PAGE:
MELBOURNE (Reuters) – S&P Dow Jones Indices said it is removing India’s Adani Ports and Special Economic Zone Ltd from its sustainability index due to the firm’s business ties with Myanmar’s military which is accused of human rights abuses after a coup this year.
The company, which is building a $290 million port in Yangon on land leased from the military-backed Myanmar Economic Corporation (MEC), did not immediately respond to a Reuters emailed request for comment.
Adani Group said late last month it would consult authorities and stakeholders on the project after human rights groups reported that its ports unit had an agreement to pay millions of dollars in rent to MEC.
The military coup on Feb. 1 and the ensuing crackdown on protests has seen some 700 people killed, drawing international condemnation including sanctions last month from the United States and Britain on MEC and another military-controlled conglomerate, Myanmar Economic Holdings Public Company Ltd (MEHL).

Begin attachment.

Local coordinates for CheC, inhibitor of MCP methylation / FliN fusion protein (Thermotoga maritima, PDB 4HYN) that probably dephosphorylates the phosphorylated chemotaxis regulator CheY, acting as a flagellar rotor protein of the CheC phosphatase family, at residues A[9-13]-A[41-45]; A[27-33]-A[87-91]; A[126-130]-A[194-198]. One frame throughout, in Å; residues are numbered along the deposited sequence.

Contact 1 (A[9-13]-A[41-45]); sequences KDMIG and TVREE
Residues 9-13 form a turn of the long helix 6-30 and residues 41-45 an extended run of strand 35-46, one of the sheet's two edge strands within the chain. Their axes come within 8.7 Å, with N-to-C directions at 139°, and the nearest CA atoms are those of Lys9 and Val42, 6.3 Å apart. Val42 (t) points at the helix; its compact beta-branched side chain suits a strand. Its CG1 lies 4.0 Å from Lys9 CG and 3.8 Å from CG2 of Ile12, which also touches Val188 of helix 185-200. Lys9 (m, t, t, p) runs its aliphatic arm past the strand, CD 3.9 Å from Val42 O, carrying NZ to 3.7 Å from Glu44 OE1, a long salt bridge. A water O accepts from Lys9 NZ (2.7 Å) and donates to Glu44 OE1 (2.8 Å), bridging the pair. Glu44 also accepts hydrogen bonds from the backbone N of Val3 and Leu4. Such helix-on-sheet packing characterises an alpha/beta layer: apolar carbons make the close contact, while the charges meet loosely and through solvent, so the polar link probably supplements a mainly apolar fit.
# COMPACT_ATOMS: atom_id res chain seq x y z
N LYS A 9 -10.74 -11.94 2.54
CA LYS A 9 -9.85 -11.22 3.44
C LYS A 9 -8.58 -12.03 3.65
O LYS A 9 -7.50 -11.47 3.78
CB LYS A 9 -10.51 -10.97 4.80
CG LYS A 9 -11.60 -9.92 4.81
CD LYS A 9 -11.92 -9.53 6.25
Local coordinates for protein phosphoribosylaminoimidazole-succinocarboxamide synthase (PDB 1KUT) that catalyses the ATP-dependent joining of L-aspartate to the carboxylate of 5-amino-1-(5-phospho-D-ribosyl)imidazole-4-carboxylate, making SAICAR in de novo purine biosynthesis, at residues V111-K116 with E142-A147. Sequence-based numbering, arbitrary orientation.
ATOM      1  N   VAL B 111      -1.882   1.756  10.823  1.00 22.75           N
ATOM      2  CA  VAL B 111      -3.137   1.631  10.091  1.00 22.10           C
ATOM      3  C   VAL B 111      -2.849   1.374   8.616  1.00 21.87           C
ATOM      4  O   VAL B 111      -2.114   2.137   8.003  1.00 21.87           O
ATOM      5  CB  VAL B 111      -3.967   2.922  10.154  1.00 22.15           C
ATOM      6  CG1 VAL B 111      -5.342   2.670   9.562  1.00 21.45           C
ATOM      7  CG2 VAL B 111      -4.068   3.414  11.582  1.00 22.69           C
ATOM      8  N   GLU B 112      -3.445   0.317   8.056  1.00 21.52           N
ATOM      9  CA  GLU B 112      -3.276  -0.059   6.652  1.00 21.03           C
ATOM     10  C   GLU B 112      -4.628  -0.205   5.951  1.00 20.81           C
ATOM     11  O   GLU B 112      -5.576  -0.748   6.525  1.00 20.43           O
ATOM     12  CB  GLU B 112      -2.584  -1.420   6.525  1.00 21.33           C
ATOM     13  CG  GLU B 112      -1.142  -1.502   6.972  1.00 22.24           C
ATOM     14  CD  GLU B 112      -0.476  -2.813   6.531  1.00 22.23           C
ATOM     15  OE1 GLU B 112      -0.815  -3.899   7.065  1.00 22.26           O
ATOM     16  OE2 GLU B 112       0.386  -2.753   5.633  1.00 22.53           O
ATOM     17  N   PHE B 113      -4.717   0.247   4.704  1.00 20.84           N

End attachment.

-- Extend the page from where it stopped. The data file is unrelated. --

U.S. Secretary of State Antony Blinken said the sanctions were imposed to promote “accountability for the coup and the abhorrent violence and other abuses”.
Adani Ports will be removed from the index prior to the open this Thursday, S&P Dow Jones Indices said in a statement.
The decision was hailed by activists.
“This shows that there are commercial consequences for Adani Ports and other businesses that continue to disregard their human rights responsibilities by financing the Myanmar military,” said Yadanar Maung, a representative for activist group Justice For Myanmar.
Shares in Adani Ports were down 1% in early Tuesday trade. Its shares have in general been little affected by the Myanmar issue, having climbed some 40% since Feb. 1.
Some international firms have moved to sever or review ties with Myanmar firms linked to the military.
Japanese drinks giant Kirin Holdings in February scrapped its beer alliance with MEHL while sources have said South Korean steelmaker POSCO has begun weighing how it can exit a joint venture with MEHL.